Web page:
In the time BW (Before Web), there was a broad spectrum trading off timeliness for analysis, from dailies to weeklies, to monthlies. With vicious generalization, you might say that a new product announcement was timely for a daily while a thorough review was in a monthly. It takes an auto company years to develop a vehicle, tool the plant, ramp up production, etc. If they show a preview a year ahead of time, there’s lots of time to get a review published before the launch and there are not too many ways a competitor can copy a differentiating feature in time.

    Marketing and PR then kicked in. Showing a car a year before it’s available is a lot less effective with consumers than a big launch with the product on the dealers’ lots. Product launches thus got to be a bigger deal. This led to the “lead time” timing you discuss, Bobbie, and embargoes. But note that that also significantly takes away the trade-off of timeliness for analysis: the daily gets very little value add over the monthly that comes out a day or two later… with a full review.

    The Web then undercut this further. Why choreograph a bunch of dailies when you can simply post your press release on the Web? As Rich said, the dailies are not adding a lot of value anyway (unless you view snarky self-aggrandizing commentary as valuable). Couple that with the highly compressed time-to-market cycles of today… years for cars have been replaced by mere weeks for apps.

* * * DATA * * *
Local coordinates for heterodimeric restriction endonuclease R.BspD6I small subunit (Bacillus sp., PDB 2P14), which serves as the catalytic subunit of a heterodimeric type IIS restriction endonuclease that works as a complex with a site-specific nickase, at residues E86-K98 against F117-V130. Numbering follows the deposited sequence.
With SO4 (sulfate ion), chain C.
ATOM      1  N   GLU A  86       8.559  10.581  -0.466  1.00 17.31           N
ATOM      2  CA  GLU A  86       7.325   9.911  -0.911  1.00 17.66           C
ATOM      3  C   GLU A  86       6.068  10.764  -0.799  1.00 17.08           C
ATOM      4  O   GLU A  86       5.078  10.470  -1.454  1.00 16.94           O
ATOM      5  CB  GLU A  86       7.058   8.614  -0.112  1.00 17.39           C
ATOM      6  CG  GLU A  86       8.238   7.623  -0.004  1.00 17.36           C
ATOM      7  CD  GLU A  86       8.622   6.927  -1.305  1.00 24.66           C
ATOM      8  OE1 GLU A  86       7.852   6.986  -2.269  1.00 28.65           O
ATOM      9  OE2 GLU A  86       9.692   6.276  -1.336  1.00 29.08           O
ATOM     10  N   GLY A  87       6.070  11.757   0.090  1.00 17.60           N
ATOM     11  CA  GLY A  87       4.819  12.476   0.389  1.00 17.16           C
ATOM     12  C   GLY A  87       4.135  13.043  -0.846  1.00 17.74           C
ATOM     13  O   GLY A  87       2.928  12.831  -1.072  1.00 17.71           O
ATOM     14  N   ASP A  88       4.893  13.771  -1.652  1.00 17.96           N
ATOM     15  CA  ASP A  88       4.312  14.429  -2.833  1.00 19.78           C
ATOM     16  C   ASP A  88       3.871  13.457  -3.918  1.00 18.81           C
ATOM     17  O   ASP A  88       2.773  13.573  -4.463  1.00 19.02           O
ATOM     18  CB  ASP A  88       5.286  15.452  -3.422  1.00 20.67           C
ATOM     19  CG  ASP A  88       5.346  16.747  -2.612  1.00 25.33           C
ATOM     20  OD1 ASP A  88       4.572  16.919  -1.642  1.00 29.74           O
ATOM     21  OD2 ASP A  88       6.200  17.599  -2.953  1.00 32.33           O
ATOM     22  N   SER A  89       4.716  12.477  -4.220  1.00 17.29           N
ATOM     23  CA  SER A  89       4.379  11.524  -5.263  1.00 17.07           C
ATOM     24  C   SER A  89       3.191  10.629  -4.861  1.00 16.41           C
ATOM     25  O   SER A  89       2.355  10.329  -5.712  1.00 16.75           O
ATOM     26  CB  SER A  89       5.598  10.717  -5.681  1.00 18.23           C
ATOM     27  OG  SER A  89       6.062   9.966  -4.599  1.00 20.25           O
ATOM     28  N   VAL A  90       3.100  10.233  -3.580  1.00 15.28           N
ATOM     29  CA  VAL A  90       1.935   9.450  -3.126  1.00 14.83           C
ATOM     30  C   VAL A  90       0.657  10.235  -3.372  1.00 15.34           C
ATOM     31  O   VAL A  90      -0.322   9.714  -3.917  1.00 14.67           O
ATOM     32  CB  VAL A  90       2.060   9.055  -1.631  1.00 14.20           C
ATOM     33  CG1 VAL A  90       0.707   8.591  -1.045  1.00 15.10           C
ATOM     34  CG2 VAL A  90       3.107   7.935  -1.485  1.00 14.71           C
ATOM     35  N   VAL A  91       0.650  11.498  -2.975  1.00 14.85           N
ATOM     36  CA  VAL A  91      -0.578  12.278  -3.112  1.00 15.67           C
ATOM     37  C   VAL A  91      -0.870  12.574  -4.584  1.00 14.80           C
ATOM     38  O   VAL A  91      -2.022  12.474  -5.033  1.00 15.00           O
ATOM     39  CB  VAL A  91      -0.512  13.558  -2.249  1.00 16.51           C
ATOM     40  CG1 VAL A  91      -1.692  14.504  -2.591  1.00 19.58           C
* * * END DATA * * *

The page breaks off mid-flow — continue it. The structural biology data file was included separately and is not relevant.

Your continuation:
That then gets us to where we are today: there’s a lot of low-value “news” and some high-value analysis (e.g., Ars Technica). And I think that, in turn, answers the embargo question. While you’re quite right, Bobbie, that a **news** embargo is a relic of the past, I’d argue that a **review** embargo still serves a useful purpose in the lead-up to launch.

    1. Well said! Applause, applause! Sadly, I continue to see (and hear about) embargoed press releases with “news” requiring little in the way of review or even in-depth analysis.